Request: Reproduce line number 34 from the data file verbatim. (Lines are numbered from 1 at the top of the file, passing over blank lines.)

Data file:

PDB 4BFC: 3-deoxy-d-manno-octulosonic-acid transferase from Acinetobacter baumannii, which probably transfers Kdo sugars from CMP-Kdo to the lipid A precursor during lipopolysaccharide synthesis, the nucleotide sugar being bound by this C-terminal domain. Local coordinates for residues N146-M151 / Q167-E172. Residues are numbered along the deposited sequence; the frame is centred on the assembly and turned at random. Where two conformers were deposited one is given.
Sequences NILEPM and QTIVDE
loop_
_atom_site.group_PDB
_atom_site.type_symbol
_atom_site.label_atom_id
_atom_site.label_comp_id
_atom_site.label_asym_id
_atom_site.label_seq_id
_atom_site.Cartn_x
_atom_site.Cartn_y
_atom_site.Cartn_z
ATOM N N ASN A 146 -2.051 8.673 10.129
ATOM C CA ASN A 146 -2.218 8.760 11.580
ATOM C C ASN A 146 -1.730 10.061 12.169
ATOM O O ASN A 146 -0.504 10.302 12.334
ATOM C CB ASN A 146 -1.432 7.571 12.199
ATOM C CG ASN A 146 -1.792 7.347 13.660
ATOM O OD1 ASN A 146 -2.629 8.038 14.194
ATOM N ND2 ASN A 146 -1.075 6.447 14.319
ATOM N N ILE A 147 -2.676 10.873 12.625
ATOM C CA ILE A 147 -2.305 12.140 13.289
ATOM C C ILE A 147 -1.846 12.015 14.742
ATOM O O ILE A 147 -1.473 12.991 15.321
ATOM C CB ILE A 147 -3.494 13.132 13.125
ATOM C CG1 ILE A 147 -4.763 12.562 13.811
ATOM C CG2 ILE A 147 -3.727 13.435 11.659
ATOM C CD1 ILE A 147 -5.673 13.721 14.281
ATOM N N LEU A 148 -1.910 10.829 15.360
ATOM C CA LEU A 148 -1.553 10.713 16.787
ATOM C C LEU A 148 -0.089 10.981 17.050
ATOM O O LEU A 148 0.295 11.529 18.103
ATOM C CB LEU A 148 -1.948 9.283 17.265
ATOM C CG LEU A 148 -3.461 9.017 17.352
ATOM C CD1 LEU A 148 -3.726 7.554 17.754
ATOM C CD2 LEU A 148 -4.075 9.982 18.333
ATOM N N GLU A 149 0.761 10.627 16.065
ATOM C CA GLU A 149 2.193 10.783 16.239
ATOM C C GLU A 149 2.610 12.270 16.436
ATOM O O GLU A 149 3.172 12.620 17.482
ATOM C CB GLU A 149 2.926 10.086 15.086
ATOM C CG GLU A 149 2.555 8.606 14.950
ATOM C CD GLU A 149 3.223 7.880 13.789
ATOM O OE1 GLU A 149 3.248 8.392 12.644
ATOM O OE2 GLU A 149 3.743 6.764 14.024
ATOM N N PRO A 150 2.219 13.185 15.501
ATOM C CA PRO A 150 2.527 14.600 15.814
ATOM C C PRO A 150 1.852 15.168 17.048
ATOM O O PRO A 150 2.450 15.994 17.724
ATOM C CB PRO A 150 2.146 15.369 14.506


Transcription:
ATOM C CG LEU A 148 -3.461 9.017 17.352